U.N. Puts Spotlight on Global Immigration
RENE MONTAGNE, host:
Take the heated emotional debate going on in this country about immigration and imagine it on the global stage. That's what's expected to take place today and tomorrow at the United Nations.
Ministers and other officials from 130 countries are gathering for the first discussion on global migration. Their talks come as the number of migrants around the globe has exploded in recent years.
NPR's Jennifer Ludden reports.
JENNIFER LUDDEN: Some 200 million people live in other countries legally, about 25 or 30 million do so illegally. That last group is not just people sneaking across the U.S./Mexico border; it's also Africans taking rickety boats to Spain or Italy, Asians crowding onto larger boats to Australia. Demetrios Papademetriou of the Migration Policy Institute says in all those places the influx is prompting hot political debate.
Mr. DEMETRIOS PAPADEMETRIOU (Migration Policy Institute): It is amazing to go to a place - I was at a ministerial meeting just last Friday in Copenhagen - and it was simply amazing to hear the Danes and the Dutch and the Germans and all that in the same conversation as we would have, or have had, in the United States in the past year or so.
LUDDEN: But when there've been attempts at conversation between the nations where these migrants are going and those they're leaving, Papademetriou calls it a classic dialogue of the deaf. Developing nations demand more visas so their citizens don't have to risk their lives to find decent work. But - and here's a familiar argument for Americans - many Western nations worry about national security and rapid cultural change. They say they just can't let more people in.
Mr. PAPADEMETRIOU: You know, a lot of people, and therefore their political leaders, are at their wits end as to how to basically try to bottle - to put that genie back into the bottle.
LUDDEN: That's not about to happen. Papademetriou says smuggling networks around the world are so entrenched, they can overcome the toughest border controls. And Austin Fragomen(ph), a U.S. Immigration lawyer who will take part in the U.N. meeting, says plummeting birth rates in the West mean labor shortages for decades to come.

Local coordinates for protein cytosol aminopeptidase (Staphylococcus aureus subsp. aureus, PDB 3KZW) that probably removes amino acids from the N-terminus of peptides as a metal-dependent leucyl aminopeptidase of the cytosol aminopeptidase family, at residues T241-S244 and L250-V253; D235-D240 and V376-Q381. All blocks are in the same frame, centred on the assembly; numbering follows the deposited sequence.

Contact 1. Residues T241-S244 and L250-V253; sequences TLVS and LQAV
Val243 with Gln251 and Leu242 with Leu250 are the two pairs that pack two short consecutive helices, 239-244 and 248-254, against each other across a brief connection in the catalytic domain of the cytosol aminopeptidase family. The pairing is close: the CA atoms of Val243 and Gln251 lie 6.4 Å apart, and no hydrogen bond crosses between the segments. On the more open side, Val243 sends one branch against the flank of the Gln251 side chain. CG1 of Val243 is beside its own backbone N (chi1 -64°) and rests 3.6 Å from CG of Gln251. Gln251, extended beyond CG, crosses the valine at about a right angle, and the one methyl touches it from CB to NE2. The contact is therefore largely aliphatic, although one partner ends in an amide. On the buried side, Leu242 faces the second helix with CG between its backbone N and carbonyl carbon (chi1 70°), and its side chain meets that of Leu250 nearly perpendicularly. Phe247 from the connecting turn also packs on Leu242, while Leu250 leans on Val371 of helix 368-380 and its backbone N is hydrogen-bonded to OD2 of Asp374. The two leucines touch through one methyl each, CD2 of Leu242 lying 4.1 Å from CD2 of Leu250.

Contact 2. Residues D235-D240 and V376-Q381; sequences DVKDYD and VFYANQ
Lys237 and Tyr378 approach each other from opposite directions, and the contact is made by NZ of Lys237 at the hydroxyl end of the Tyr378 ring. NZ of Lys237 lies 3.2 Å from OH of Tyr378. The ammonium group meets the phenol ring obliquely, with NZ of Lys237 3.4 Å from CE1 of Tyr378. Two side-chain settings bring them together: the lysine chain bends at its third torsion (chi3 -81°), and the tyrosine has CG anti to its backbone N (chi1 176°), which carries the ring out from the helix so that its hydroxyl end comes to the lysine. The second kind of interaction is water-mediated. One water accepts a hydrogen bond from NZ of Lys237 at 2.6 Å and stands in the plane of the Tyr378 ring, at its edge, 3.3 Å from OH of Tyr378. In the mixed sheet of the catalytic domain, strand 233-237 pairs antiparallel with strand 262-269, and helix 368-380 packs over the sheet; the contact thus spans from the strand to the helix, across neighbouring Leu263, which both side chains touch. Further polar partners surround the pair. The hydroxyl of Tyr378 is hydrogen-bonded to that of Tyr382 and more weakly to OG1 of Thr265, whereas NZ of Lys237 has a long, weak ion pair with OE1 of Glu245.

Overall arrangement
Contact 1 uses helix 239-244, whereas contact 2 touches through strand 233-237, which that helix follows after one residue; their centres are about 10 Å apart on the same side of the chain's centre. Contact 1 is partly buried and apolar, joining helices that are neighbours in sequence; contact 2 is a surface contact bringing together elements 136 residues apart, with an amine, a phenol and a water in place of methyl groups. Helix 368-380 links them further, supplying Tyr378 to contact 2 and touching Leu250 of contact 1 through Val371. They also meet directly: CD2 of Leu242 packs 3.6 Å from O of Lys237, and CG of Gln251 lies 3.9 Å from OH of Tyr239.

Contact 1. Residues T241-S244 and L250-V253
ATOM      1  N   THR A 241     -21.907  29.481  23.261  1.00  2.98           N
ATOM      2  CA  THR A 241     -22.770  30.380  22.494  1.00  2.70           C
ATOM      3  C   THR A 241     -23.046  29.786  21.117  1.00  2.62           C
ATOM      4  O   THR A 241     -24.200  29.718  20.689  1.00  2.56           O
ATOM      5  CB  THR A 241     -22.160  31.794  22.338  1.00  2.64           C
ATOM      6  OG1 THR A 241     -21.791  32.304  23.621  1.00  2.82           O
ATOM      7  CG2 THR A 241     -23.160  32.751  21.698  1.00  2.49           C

Mr. AUSTIN FRAGOMEN (Immigration Lawyer): In these highly industrialized countries there's a greater need to have foreign workers, really on all levels, from high-skilled to essential workers.
LUDDEN: This week's U.N. meeting will make the case that industrialized nations would benefit by allowing more of these immigrants to be legal. Supporters say legal foreign workers contribute more to their host nation than those in the shadows.
As for developing nations, many worry about brain drain. But Gregory Maniatis, also of the Migration Policy Institute and an advisor to the U.N.'s special representative on migration, says it is possible to benefit from losing your best and brightest.
Mr. GREGORY MANIATIS (Migration Policy Institute): So we know, for instance, that in India about a third of the Internet startups there have been created by Indians who were in Silicon Valley in the '90s and the early parts of this decade.
LUDDEN: The United States, for one, is leery of this week's U.N. meeting. No official would speak on the record. But in a paper circulated this summer, the government said it feared the meeting would focus too much on migrant's rights and the obligations of countries who receive them, without looking at the responsibility of the countries they're coming from.
Organizers say, no matter; for them the mere fact that so many nations will openly discuss such a sensitive topic is huge progress.
Jennifer Ludden, NPR News, Washington.
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